Students protest against the government in Santiago city, June 15, 2011 (Reuters)
Police said the youth was 14 years old. Local media identified him as Manuel Gutierrez, and said he was shot near a security barricade as protesters battled police in Santiago on Thursday, the second day of a two-day strike against unpopular Pinera marked by violent clashes and sporadic looting.
Local radio said witnesses blamed police for firing the shots.
"The death of any citizen is a very serious situation," said Rodrigo Ubilla, undersecretary at the Interior Ministry. "We should all be sad today because we have not been able to move forward peacefully."
"The solutions to big problems in this country do not lie in throwing stones, bombs and attacking people, the solution lies in talking," he added. Ubilla had put the youth's age at 16.
Led by students demanding free education, hundreds of thousands of people have taken to the streets in recent months to call for greater distribution of the income of a copper price boom in the world's top producer of the metal.
On Thursday, youths blocked roads, threw rocks and set fire to piles of trash at intersections in Santiago and other cities to block traffic. Police used water cannon and tear gas to defuse the latest social unrest against conservative billionaire Pinera's policies.
The government said more than 1,300 people have been detained since Wednesday and several police officers were badly wounded -- two of them shot -- as violence flared when dozens of shops and supermarkets were looted and buses damaged.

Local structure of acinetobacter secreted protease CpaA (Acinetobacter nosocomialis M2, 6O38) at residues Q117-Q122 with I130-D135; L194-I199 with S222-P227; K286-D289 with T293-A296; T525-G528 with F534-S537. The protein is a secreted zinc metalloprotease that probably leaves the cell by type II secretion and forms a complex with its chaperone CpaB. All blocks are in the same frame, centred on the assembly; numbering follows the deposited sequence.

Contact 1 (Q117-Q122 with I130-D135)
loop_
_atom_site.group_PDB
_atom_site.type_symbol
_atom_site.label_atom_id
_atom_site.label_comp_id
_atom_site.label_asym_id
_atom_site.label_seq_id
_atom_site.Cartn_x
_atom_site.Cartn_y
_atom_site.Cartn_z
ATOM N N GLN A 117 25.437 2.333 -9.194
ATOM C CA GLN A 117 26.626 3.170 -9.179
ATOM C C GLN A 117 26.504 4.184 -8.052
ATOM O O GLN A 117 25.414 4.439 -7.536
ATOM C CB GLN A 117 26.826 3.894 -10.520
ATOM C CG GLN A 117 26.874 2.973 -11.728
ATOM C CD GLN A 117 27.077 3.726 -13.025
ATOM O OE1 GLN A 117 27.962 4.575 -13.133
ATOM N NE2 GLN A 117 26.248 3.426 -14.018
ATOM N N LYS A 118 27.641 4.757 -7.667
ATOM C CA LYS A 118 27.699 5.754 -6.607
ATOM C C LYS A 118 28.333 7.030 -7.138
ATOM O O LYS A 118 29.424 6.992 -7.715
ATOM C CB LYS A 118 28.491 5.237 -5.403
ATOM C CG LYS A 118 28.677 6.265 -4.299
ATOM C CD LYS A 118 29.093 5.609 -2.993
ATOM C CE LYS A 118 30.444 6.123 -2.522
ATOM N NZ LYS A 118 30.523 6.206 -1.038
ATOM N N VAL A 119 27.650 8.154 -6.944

Organizers said around 600,000 people joined Thursday's protest across Chile. Reuters reporters estimated crowds in the capital alone at around 200,000 people.
Operations at some of the world's biggest copper mines were not affected by the protests, which also seek to pressure the government into raising wages and revamping the constitution and tax system.
While Latin America's model economy is seen expanding 6.6 percent this year and is an investor magnet thanks to prudent fiscal and monetary policies, many ordinary Chileans feel they are not sharing in the economic miracle.
Investors, long used to economic stability, are weighing risk, although markets have taken the protests in stride.
Previous governments have faced one-day national strikes but this was the first 48-hour stoppage since the 1973-1990 Augusto Pinochet dictatorship. A recent poll showed Pinera as the least popular president since Pinochet's rule.
Even a major cabinet reshuffle last month, the second since Pinera took power in March 2010, has failed to quell unrest.
The unrest has been a lightning rod for wider protests from environmentalists to copper miners
Workers at some of the world's biggest copper mines have staged strikes of their own to demand a bigger share of windfall copper profits. Workers at BHP Billiton's Escondida, the world's No.1 copper mine, halted a two-week strike earlier this month that stoked global supply fears.